When stocks fall fast and far, they sometimes set themselves up for remarkable rebounds. The following equities suffered dramatic drops over the past week. With help from the more than 180,000 members of Motley Fool CAPS, we'll see whether any of them have the potential to bounce back.
It's been awhile, but thanks to last week's sell-off, we once again have a chance to stand beneath Mr. Market's silverware drawer in hopes of snagging a bargain. Let's meet today's contenders:
How Far From 52-Week High?
Ebix (NAS: EBIX)
Fusion-io (NYS: FIO)
Threshold Pharmaceuticals (NAS: THLD)
JDS Uniphase (NAS: JDSU)
Green Mountain Coffee Roasters (NAS: GMCR)
Five super falls -- one superball
Last week was a rough one for Mr. Market, as the Dow dropped 1.5% and the S&P 500 2.5%. More than 4,900 separate companies declined in value, but few took hits as big as the five named up above -- each was literally decimated, losing 10% or more of its market cap. So what went wrong?
Let's start with the obvious: Green Mountain. The K-company posted 37% sales growth and 33% better adjusted earnings, but still missed estimates badly. Worse still, Green Mountain cut estimates for the rest of the year pretty significantly, spooking investors and costing Green Mountain nearly half its market cap.
Similar story at JDS Uniphase. The optical networking firm has posted three consecutive quarters of declining revenues. Last week, it promised shareholders a fourth. Little wonder investors are heading for the exits.
Filling out the roll call of misery, Threshold Pharma reported a $115.5 million loss, and Fusion-io a $4.7 million loss (albeit that one's still promising 75% sales growth this year, so there's still some hope there). Regardless, judging from the one- and two-star ratings being handed out to these stocks on CAPS, investors are starting to lose patience waiting for promises to turn into performance.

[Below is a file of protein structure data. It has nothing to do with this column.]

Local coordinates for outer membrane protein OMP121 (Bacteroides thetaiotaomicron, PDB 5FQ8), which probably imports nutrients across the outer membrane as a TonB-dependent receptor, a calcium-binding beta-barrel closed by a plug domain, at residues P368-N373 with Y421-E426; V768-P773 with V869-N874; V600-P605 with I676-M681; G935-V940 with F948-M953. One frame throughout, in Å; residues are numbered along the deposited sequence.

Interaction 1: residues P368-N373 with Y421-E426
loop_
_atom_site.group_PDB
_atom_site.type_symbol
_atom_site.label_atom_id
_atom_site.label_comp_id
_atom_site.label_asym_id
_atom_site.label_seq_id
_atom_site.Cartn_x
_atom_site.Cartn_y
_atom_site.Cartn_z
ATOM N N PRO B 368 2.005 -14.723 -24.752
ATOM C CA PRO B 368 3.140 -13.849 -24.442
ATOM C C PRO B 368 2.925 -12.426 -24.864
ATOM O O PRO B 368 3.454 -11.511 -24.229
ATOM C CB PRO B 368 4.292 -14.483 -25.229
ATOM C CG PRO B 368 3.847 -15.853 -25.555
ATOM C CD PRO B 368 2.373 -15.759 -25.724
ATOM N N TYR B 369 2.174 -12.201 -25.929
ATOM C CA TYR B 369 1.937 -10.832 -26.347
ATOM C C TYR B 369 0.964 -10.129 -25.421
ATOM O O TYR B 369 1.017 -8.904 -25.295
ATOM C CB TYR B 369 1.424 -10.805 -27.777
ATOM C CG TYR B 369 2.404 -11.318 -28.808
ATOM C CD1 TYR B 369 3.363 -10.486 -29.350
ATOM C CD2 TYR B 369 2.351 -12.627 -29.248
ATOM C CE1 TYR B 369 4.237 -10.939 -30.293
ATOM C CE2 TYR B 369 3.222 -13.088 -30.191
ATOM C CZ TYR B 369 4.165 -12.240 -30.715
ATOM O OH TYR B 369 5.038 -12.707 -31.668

Indeed, they're so scared, it appears, that investors even decided to toss out baby software-maker Ebix with the dirty bathwater described above. Ebix hasn't even reported earnings yet, you see, but considering how poorly others are performing, some nervous investors decided to dump the stock ahead of tomorrow's earnings. Was that the right call?
CAPS member Beginner110 adds that in addition to what it's already done, Ebix is "Increasing earnings, cash flow, sales, at an enormously high rate. Credit rating very good for small company."
While I personally wouldn't call Ebix's projected 20% earnings growth rate "enormous," it is certainly decent. Certainly fast enough to justify the stock's lowly 10 P/E ratio. What's more, for all the criticism Ebix has garnered for being a "roll-up" artist, the truth is that this company looks cheap by just about any measure you choose to use.
Even viewed in the least favorable light possible -- subtracting the costs of acquisitions from free cash and dinging the company for the debt on its books -- Ebix looks like a 12-times ratio stock when valued on enterprise-value-to-free-cash flow. And again, at 20% growth that price looks cheap.
Foolish final thought
I'm personally sufficiently impressed by Ebix's numbers that I'm going to go right ahead and publicly recommend buying the stock on CAPS. Could be I'm wrong about this. Could be I'm right. The good news is that in just 24 hours, we'll know the answer.
How will this investment work out? Follow along and find out.
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At the time thisarticle was published Fool contributorRich Smithdoes not own shares of (or short) any company named above. You can find him on CAPS, publicly pontificating under the handleTMFDitty, where he's currently ranked No. 348 out of more than 180,000 members. The Fool has adisclosure policy.The Motley Fool owns shares of Fusion-io.Motley Fool newsletter serviceshave recommended buying shares of Green Mountain Coffee Roasters and Ebix.Motley Fool newsletter serviceshave recommended creating a lurking gator position in Green Mountain Coffee Roasters.Motley Fool newsletter serviceshave recommended writing naked calls on JDS Uniphase.Fools may not all hold the same opinions, but we all believe that considering a diverse range of insights makes us better investors.
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